Although some aging ASD families might not specifically identify themselves as a disadvantaged population, the unfortunate fact is that many experience negative physical and mental health and financial consequences resulting from the autism diagnosis. Parenting an individual with autism is associated with reduced quality of life and high lifelong levels of stress, depression and anxiety due to the nature of care required. Elderly caregivers of individuals with developmental disabilities, including ASD, frequently experience stress that can develop into more serious illness. Mothers of individuals with ASD reported significantly more time spent on care and chores and less leisure time compared to a sample of mothers of children without disability. Lifelong caregiving is very stressful, and in the context of unprepared support systems, is not sustainable.
As many of you know, for the past two years the Canadian autism community has been working on a proposal for a Canadian Autism Partnership (CAP). The expert working group tasked with this project has finished its work and the Executive Summary of their report can be found here.
The report includes a request for funding that would come from Budget 2017. Last week, I asked Health Minister Jane Philpott a question in Question Period, requesting support for the proposal. We have posted the question and answer on our Facebook page, with a call for action in support of the CAP. Here is the link: https://www.facebook.com/MikeLakeMP/videos/1330076580356533/.
‘It made me want to do more in Fort McMurray, but because we were so well set up, it was hard to come back’
By Travis McEwan, CBC News
Kirsti Mardell, and her 6-year-old son, Quentin who has a non-verbal form of autism.
Kristi Mardell got the keys this week for an office where Fort McMurray’s autism society will soon set up shop, good news that came five months after she and other members fled the wildfire with their children.
Many society members went to Red Deer or Edmonton in the days after the wildfire. The forced evacuation was especially stressful for autistic children, who need specific help and programs most children don’t require.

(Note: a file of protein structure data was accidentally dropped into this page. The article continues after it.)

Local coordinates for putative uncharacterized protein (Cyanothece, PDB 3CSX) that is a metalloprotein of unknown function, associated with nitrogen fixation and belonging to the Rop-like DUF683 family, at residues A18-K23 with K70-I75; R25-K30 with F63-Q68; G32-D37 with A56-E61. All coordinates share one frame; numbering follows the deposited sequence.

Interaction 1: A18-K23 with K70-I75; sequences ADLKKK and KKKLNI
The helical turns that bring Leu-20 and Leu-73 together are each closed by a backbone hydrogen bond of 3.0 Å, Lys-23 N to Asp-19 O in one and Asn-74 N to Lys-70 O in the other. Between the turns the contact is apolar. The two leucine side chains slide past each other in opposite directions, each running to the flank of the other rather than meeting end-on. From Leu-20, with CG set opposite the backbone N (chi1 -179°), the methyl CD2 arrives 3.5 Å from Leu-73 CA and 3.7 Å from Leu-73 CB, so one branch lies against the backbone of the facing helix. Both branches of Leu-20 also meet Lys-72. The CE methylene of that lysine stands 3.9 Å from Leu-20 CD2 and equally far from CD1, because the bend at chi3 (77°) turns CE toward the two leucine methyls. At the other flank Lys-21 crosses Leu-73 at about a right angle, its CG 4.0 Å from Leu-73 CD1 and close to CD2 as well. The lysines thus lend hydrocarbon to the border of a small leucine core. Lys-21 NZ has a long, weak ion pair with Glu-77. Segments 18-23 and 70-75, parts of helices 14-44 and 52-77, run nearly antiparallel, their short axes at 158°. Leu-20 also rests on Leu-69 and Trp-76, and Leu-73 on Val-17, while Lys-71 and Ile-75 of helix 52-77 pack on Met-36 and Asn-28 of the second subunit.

A handful of society members haven’t returned since the city reopened in June, because the supports and classes for their children were better than those provided in Fort McMurray.
“We evacuated to Red Deer and we were well setup there, and the services we got kicked in right away,” said Mardell, president of autism society in the Regional Municipality of Wood Buffalo. “Our kids had support in school right way. It was amazing how fast and supportive the other communities were compared to Fort McMurray.
“It made me want to do more in Fort McMurray. But because we were so well set up, it was hard to come back.”
Autism Canada has released a useful language and communication guide to help media, organizations and the general public use words appropriately when talking about autism. It’s a short and informative read, and you can check it out here.
Children with autism become adults with autism, and we need to make sure that these adults have access to a safe, comfortable and dignified living environment – even after they outlive their parents. The Government of Canada is currently developing a National Housing Strategy, and this is our chance to help set the agenda for housing for adults with autism and other disabilities. The more people who tell the government this is important, the more chance we have of being heard. With 1 in 68 children now being diagnosed with autism, we need the government to know that this is a huge problem that won’t be going away anytime soon.
To make your voice heard, you can fill out a short online survey here. Or make an even bigger impact by writing a letter or submitting your own ideas online. To see all the ways you can get involved, visit letstalkhousing.ca. The deadline for submissions is this Friday, October 21, 2016.